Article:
James Perrott

Senior Counsel and Head of Immigration at Macfarlanes

Co-convenor of the ILPA Economic Migration Working Group

James is head of the immigration team, with over 18 years’ experience providing specialist immigration advice to a range of clients including FTSE100 companies, Small and Medium Enterprises, Higher Education Institutions and high-net-worth individuals.

James provides strategic immigration advice to companies in various sectors and supports UK start-ups in relation to the Tier 2 Sponsor Licence regime. As well as assisting with the full process from the initial Sponsor Licence application itself through to obtaining visas for non-EEA employees, he also advises on compliance with the Points Based System and the illegal working legislation.  In addition, he assists organisations in their discussions with the Home Office following the threat of, or actual, downgrading / suspension of their sponsor licences, ensuring they retain the ability to sponsor non-EEA workers.

James has successfully assisted high-net-worth clients with Tier 1 (Investor), Tier 1 (Entrepreneur) and Tier 1 (Exceptional Talent) applications as well as complex family, permanent residence and naturalisation applications. James is renowned for troubleshooting difficult situations, often persuading the UK Home Office to exercise discretion and approve applications where they do not fully satisfy the relevant requirements.

James regularly advises on European Free Movement matters, with an emphasis on Brexit-related issues, and UK outbound immigration applications.

James has also worked with representative organisations in submitting immigration policy recommendations to UK Government departments.

James delivers ILPA’s training on Mergers and Acquisitions and has previously trained on ‘Essential tax for immigration practitioners’, ‘The death of the points-based system; the “genuineness” tests’, and ‘The New Immigration Rules’. James has has been a panellist at ILPA’s AGM and Conference and is a regular contributor to ILPA’s Sponsor Licence Conference and the Conference on Business Immigration in the UK.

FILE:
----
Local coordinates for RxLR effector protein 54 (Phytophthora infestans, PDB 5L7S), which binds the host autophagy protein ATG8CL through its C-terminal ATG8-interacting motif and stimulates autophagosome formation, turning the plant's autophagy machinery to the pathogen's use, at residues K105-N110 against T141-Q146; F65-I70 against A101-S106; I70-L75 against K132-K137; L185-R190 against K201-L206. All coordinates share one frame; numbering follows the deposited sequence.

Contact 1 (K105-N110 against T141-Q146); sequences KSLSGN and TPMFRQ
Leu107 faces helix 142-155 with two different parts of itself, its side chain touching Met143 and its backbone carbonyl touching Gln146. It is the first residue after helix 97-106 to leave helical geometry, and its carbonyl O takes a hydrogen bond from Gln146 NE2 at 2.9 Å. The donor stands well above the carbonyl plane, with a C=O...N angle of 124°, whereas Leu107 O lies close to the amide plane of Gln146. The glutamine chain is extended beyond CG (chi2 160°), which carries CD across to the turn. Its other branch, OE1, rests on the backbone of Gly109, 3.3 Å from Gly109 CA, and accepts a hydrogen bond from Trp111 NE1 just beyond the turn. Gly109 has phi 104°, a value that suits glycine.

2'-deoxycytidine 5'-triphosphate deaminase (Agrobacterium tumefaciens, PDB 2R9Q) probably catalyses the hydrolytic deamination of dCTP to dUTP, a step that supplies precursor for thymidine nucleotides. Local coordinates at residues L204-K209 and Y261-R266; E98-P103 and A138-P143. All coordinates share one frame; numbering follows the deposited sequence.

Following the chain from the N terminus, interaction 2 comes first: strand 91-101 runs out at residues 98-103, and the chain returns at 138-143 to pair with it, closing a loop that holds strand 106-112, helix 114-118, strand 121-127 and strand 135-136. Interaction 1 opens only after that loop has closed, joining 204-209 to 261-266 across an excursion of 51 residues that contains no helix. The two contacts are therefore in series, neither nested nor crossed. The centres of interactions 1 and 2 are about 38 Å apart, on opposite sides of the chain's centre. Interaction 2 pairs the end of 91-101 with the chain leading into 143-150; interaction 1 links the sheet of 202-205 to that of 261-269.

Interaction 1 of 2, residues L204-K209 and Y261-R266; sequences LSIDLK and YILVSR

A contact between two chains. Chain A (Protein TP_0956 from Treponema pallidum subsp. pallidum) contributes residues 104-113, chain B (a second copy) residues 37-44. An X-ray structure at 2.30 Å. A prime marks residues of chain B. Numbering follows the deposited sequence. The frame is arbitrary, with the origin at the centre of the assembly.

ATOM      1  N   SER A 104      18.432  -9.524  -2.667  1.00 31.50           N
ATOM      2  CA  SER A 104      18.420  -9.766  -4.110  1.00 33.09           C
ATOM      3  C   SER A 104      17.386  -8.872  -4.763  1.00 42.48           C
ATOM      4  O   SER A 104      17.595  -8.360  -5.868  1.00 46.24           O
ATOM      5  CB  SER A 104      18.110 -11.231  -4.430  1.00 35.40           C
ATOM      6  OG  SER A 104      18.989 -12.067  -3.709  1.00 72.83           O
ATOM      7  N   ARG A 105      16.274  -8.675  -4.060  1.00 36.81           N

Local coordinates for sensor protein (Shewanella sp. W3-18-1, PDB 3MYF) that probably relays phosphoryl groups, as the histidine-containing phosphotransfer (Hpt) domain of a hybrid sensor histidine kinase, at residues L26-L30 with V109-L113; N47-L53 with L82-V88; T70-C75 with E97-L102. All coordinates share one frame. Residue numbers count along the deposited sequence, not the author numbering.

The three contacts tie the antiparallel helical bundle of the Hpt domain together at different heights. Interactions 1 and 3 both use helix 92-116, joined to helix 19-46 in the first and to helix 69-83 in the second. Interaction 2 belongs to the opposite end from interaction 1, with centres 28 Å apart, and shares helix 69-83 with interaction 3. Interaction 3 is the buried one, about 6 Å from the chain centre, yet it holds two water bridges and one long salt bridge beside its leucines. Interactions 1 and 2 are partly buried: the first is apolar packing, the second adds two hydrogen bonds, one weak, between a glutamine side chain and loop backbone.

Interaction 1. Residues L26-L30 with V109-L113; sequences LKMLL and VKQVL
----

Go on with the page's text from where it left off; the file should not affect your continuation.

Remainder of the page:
James's Upcoming Training

Monday 22 June 2020, 10:00 – 12:00, 2.0 CPD Hours
Tutor: James Perrott 

With the recent increase in merger, acquisition and restructuring activity in the UK, practitioners are more frequently being asked to advise on the immigration and right to work aspects of corporate transactions.  Where one or more of the entities involved has a sponsor licence, this will often consist of reviewing the current sponsor licence arrangements, advising on the appropriate arrangement post-transaction and then taking the necessary steps to ensure that the appropriate entity is able to continue to employ its sponsored workers.  This may involve either making a notification to the Home Office or submitting an application for a new licence.  If the transaction involves staff transferring between entities, this can also involve right to work issues.

Depending on the complexity of the transaction, practitioners are often required to have a good working knowledge of corporate structures as well as employment law issues. Practitioners are also frequently required to have an understanding of the types of structures that international companies employ and advise on whether these structures mean that these businesses can transfer their non-EEA overseas employees to the UK under the Tier 2 (Intra Company Transfer) category. The course will concentrate on the issues which affect Tier 2 sponsor licence holders, although some reference will be made to where the Tier 2 requirements differ from those that apply to Tier 4.

Wednesday 08 July 2020, 14:00 – 16:00, 2.0 CPD Hours
Tutor: James Perrott, Macfarlanes

Since 2014, the Tier 1 (Investor) category has undergone a large number of changes, mainly driven by concerns that the category is not delivering sufficient benefits to the UK economy nor is it attracting the type of applicants that the UK Government wishes to encourage to come to the UK. These changes, often introduced with no consultation, have led to the Immigration Rules being inconsistent, difficult to interpret and challenging to comply with. The course will look at the challenging situations which practitioners frequently face when advising on Tier 1 (Investor) applications and how to resolve them. The session will concentrate on issues relating to the source, investment and maintenance of the required funds.

BOOK HERE

James's Past Training

Tutors: James Perrott and Julian Grant, Macfarlanes